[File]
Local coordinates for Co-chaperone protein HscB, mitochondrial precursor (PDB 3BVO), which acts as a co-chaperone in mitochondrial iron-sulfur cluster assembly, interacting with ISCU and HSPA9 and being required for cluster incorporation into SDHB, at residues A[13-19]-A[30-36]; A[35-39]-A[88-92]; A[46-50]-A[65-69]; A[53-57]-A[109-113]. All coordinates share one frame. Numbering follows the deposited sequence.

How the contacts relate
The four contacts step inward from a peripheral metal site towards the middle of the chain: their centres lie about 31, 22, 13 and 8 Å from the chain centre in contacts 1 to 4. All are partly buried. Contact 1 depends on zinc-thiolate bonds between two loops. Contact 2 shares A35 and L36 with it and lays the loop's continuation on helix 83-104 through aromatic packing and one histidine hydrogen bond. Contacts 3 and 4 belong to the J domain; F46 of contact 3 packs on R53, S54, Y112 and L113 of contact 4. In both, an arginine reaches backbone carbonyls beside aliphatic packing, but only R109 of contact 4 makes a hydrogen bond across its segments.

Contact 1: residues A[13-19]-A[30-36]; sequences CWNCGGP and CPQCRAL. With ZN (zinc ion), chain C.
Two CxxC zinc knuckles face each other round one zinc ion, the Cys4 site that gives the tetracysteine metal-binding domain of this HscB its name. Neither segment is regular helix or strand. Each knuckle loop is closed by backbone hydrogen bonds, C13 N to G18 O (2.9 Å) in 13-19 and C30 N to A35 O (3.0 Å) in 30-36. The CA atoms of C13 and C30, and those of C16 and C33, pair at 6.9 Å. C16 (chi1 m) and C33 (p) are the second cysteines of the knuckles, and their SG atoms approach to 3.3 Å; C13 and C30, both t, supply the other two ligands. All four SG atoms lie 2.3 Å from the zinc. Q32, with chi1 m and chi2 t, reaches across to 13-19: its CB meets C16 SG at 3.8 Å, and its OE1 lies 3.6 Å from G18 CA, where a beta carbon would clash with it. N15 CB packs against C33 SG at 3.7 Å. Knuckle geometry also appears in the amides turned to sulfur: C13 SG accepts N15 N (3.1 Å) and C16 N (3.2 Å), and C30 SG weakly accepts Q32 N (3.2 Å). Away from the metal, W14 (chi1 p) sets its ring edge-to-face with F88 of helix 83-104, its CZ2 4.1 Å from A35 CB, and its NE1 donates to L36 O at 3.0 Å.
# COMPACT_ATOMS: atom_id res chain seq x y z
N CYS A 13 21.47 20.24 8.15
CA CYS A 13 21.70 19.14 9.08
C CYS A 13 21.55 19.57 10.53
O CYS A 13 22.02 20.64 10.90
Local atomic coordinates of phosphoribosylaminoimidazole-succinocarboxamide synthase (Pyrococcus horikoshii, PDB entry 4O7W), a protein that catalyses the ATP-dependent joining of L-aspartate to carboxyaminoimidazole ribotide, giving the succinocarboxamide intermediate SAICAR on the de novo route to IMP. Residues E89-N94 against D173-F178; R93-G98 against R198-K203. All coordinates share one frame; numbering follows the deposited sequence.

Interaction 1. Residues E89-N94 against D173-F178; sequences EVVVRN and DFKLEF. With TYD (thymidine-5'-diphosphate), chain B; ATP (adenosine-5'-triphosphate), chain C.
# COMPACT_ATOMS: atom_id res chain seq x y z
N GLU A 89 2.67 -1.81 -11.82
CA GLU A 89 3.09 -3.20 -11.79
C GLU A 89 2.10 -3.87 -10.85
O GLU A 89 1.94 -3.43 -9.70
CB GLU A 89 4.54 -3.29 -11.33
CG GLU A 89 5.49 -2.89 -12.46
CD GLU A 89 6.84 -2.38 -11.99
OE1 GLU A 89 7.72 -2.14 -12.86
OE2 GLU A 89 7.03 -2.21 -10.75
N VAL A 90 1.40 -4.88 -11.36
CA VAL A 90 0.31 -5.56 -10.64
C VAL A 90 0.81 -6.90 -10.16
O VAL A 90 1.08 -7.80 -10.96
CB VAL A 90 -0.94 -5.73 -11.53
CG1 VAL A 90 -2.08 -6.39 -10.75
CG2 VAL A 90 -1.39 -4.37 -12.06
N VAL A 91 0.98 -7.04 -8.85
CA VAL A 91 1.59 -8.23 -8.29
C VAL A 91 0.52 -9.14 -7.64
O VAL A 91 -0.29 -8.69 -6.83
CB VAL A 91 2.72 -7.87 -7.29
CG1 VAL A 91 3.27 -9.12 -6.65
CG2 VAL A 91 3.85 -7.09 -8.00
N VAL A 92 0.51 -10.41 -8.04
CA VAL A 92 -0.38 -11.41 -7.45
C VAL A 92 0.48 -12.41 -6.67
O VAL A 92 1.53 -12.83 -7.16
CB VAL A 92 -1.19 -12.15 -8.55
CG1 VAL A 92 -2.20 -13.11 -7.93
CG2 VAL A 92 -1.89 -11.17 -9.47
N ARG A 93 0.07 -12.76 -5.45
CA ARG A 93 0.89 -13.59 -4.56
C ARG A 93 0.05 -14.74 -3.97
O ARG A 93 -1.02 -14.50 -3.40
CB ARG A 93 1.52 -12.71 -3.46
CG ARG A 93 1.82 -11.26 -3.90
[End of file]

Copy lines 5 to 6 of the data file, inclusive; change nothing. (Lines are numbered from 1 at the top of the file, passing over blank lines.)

Two CxxC zinc knuckles face each other round one zinc ion, the Cys4 site that gives the tetracysteine metal-binding domain of this HscB its name. Neither segment is regular helix or strand. Each knuckle loop is closed by backbone hydrogen bonds, C13 N to G18 O (2.9 Å) in 13-19 and C30 N to A35 O (3.0 Å) in 30-36. The CA atoms of C13 and C30, and those of C16 and C33, pair at 6.9 Å. C16 (chi1 m) and C33 (p) are the second cysteines of the knuckles, and their SG atoms approach to 3.3 Å; C13 and C30, both t, supply the other two ligands. All four SG atoms lie 2.3 Å from the zinc. Q32, with chi1 m and chi2 t, reaches across to 13-19: its CB meets C16 SG at 3.8 Å, and its OE1 lies 3.6 Å from G18 CA, where a beta carbon would clash with it. N15 CB packs against C33 SG at 3.7 Å. Knuckle geometry also appears in the amides turned to sulfur: C13 SG accepts N15 N (3.1 Å) and C16 N (3.2 Å), and C30 SG weakly accepts Q32 N (3.2 Å). Away from the metal, W14 (chi1 p) sets its ring edge-to-face with F88 of helix 83-104, its CZ2 4.1 Å from A35 CB, and its NE1 donates to L36 O at 3.0 Å.
# COMPACT_ATOMS: atom_id res chain seq x y z